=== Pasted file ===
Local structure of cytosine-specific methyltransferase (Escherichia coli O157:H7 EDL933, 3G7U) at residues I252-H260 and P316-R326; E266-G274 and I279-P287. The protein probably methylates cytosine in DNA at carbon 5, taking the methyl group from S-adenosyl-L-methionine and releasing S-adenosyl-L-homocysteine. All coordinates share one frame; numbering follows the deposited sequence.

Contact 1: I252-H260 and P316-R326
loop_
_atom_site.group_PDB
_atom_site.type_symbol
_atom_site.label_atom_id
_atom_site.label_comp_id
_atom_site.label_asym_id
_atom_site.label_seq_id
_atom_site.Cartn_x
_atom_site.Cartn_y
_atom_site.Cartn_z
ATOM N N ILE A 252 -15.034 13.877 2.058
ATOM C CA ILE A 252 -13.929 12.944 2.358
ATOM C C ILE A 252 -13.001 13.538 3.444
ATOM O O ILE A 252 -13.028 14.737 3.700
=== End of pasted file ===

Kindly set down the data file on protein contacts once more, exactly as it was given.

Local structure of cytosine-specific methyltransferase (Escherichia coli O157:H7 EDL933, 3G7U) at residues I252-H260 and P316-R326; E266-G274 and I279-P287. The protein probably methylates cytosine in DNA at carbon 5, taking the methyl group from S-adenosyl-L-methionine and releasing S-adenosyl-L-homocysteine. All coordinates share one frame; numbering follows the deposited sequence.

Contact 1: I252-H260 and P316-R326
loop_
_atom_site.group_PDB
_atom_site.type_symbol
_atom_site.label_atom_id
_atom_site.label_comp_id
_atom_site.label_asym_id
_atom_site.label_seq_id
_atom_site.Cartn_x
_atom_site.Cartn_y
_atom_site.Cartn_z
ATOM N N ILE A 252 -15.034 13.877 2.058
ATOM C CA ILE A 252 -13.929 12.944 2.358
ATOM C C ILE A 252 -13.001 13.538 3.444
ATOM O O ILE A 252 -13.028 14.737 3.700